As such, contends Emmerson, it is not open to Mr. Moskov to argue that his situation is essentially the same as where a default judgment has been obtained. He must satisfy the different set of conditions applicable to obtaining relief from sanctions.
 Nor, urges Emmerson, can a deemed admission under CPR 18.12 be treated in the same way as a voluntary admission by a party, because a voluntary admission is not imposed by a Rule or order. A voluntary admission can simply be withdrawn. A party is not at liberty himself to disapply a deemed admission imposed by a Rule as that would make a nonsense of the imposition.
 Emmerson also submits that CPR 9.7A should not be interpreted as allowing a Defendant to apply for a stay whenever he wants to. Emmerson explains that the Court indeed has jurisdiction to grant a stay at any time, but it is one thing for the Court to consider and grant an application for a stay if circumstances have changed during legal proceedings and quite another where the circumstances warranting a stay have been present from the start and the party concerned has not availed himself of the opportunity and other procedures provided by the Rules to apply for one.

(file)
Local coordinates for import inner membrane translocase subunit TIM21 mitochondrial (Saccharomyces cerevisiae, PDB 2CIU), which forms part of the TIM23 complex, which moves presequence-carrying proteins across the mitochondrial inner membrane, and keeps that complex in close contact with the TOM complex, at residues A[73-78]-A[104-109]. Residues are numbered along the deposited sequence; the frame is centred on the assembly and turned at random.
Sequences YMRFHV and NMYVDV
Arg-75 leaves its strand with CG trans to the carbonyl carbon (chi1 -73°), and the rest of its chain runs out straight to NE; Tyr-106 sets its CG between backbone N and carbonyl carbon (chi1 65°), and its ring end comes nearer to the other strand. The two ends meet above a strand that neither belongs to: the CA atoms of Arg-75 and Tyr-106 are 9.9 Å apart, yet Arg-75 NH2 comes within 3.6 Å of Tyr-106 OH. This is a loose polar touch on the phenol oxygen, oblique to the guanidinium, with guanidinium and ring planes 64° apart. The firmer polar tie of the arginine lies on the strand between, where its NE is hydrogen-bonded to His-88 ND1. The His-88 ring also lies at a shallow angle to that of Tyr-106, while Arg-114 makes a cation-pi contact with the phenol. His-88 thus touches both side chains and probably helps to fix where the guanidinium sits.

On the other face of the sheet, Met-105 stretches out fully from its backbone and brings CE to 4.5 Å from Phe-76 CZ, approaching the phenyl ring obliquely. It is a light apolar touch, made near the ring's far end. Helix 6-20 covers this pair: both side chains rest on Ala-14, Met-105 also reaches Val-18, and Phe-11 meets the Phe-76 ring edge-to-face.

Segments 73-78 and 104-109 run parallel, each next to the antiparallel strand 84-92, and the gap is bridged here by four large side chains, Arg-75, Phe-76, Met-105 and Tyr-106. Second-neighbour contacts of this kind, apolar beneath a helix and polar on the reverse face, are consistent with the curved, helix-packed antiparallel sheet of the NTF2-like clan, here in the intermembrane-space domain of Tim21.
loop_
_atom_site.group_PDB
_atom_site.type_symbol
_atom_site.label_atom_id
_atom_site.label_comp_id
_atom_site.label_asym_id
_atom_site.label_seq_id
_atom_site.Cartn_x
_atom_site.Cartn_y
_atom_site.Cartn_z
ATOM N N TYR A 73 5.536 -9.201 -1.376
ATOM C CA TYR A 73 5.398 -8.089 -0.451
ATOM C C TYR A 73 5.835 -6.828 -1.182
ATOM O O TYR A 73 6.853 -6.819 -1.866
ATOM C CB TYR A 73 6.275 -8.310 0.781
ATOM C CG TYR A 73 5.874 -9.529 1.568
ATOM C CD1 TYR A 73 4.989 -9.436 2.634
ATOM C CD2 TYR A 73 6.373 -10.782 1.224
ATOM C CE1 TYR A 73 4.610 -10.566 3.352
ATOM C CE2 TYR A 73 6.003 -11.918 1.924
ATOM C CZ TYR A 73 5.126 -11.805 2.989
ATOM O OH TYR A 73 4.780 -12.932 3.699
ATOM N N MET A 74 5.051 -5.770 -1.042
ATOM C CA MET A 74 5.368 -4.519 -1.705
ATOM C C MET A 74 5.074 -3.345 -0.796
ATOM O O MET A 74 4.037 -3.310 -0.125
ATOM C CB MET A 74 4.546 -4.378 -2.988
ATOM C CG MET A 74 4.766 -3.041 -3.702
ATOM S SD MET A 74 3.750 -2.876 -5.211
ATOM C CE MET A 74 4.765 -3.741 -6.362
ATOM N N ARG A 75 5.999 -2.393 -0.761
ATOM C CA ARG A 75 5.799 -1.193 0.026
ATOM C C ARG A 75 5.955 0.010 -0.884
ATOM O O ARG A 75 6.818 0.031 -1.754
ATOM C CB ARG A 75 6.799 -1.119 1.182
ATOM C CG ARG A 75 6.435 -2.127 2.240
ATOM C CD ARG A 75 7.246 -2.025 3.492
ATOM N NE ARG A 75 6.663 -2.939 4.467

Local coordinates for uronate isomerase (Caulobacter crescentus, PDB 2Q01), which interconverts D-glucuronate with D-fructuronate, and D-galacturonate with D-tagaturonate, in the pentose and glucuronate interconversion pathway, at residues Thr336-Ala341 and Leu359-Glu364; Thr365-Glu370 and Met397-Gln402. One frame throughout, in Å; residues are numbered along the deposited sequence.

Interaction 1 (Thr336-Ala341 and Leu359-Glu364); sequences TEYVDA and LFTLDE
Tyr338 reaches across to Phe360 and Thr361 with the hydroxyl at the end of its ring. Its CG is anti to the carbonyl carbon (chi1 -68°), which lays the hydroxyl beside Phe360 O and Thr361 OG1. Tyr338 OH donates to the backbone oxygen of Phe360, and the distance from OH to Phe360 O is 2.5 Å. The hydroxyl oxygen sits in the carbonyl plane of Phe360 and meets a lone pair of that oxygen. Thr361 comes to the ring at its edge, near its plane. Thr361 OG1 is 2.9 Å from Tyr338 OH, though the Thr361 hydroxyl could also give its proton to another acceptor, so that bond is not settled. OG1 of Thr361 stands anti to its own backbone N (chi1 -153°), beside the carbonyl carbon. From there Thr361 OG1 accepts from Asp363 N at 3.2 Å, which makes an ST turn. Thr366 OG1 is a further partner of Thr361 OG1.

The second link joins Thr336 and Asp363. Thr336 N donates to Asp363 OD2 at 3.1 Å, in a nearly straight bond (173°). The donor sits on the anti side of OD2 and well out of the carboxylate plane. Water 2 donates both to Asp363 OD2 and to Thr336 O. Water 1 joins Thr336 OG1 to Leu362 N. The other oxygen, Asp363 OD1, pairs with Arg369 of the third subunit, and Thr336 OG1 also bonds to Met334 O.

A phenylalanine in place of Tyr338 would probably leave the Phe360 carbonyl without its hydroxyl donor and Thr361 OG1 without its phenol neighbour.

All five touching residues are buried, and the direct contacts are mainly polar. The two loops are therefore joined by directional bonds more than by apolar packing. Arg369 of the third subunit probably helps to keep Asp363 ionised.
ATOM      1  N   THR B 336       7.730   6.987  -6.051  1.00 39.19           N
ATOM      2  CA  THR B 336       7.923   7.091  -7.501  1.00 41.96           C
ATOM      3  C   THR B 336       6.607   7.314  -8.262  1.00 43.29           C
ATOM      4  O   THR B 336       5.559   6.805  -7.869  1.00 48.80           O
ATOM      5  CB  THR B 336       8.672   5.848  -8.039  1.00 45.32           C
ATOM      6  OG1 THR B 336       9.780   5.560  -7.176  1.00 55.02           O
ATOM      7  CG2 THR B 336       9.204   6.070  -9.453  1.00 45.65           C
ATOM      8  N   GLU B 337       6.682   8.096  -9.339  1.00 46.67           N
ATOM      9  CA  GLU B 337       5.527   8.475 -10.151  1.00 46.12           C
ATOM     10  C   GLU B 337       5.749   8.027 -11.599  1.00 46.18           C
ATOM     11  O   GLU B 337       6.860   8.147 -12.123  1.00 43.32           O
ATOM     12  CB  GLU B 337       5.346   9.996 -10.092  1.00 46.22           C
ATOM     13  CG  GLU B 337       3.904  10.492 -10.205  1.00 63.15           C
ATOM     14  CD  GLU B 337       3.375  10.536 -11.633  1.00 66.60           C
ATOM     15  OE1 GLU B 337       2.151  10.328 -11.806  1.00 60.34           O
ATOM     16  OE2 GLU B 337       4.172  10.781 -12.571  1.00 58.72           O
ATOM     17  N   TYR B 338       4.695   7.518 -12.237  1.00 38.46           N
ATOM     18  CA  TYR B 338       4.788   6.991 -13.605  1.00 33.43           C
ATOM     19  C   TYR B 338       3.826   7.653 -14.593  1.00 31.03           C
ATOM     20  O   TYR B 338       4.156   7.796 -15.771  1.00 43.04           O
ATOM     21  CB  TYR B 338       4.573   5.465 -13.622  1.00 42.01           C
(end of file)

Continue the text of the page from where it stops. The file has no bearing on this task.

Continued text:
Emmerson contends that this is not a case where the Court can simply exercise its discretion to grant an extension.
 Instead, says Emmerson, Mr. Moskov needs to apply for relief from sanctions pursuant to CPR 26.8 in order to have the CPR 18.12 deemed admission against him lifted. Only then can he proceed to apply for a stay of the proceedings or have the ex parte orders set aside. To pursue those applications, he needs to be allowed to take part in the proceedings.
 Emmerson refers the Court to the authority from our Court of Appeal, Bilzerian v Weiner & Anor., as to the manner in which the criteria for a grant of relief from sanctions are to be applied. Paragraph
 warrants repeating in full as it is instructive of the approach to be adopted by a litigant who seeks relief from sanctions, together with the equally instructive paragraph
. I will emphasis that part upon which Emmerson particularly relies: